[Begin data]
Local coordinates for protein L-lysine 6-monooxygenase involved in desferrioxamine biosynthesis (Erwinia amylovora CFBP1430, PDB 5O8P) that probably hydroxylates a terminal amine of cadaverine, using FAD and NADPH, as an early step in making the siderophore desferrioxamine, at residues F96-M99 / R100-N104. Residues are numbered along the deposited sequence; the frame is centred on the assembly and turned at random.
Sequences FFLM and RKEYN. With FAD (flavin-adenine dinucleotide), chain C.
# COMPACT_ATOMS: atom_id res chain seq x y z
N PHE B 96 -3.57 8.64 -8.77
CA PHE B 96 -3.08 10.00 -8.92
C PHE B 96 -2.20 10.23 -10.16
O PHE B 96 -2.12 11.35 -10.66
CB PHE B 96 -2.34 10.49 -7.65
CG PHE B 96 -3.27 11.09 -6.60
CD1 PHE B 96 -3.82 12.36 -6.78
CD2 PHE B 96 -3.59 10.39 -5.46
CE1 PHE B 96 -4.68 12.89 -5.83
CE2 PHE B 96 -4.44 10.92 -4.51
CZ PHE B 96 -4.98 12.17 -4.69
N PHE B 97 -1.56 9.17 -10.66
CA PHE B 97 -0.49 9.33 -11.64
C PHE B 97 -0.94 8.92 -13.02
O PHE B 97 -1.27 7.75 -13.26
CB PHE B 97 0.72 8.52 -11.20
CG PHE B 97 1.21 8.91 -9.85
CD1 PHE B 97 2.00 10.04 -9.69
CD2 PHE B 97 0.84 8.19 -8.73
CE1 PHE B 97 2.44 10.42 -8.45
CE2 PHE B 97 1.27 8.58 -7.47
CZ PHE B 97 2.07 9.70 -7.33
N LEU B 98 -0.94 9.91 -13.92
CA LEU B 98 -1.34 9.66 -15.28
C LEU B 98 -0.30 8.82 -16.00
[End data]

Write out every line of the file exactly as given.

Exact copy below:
Local coordinates for protein L-lysine 6-monooxygenase involved in desferrioxamine biosynthesis (Erwinia amylovora CFBP1430, PDB 5O8P) that probably hydroxylates a terminal amine of cadaverine, using FAD and NADPH, as an early step in making the siderophore desferrioxamine, at residues F96-M99 / R100-N104. Residues are numbered along the deposited sequence; the frame is centred on the assembly and turned at random.
Sequences FFLM and RKEYN. With FAD (flavin-adenine dinucleotide), chain C.
# COMPACT_ATOMS: atom_id res chain seq x y z
N PHE B 96 -3.57 8.64 -8.77
CA PHE B 96 -3.08 10.00 -8.92
C PHE B 96 -2.20 10.23 -10.16
O PHE B 96 -2.12 11.35 -10.66
CB PHE B 96 -2.34 10.49 -7.65
CG PHE B 96 -3.27 11.09 -6.60
CD1 PHE B 96 -3.82 12.36 -6.78
CD2 PHE B 96 -3.59 10.39 -5.46
CE1 PHE B 96 -4.68 12.89 -5.83
CE2 PHE B 96 -4.44 10.92 -4.51
CZ PHE B 96 -4.98 12.17 -4.69
N PHE B 97 -1.56 9.17 -10.66
CA PHE B 97 -0.49 9.33 -11.64
C PHE B 97 -0.94 8.92 -13.02
O PHE B 97 -1.27 7.75 -13.26
CB PHE B 97 0.72 8.52 -11.20
CG PHE B 97 1.21 8.91 -9.85
CD1 PHE B 97 2.00 10.04 -9.69
CD2 PHE B 97 0.84 8.19 -8.73
CE1 PHE B 97 2.44 10.42 -8.45
CE2 PHE B 97 1.27 8.58 -7.47
CZ PHE B 97 2.07 9.70 -7.33
N LEU B 98 -0.94 9.91 -13.92
CA LEU B 98 -1.34 9.66 -15.28
C LEU B 98 -0.30 8.82 -16.00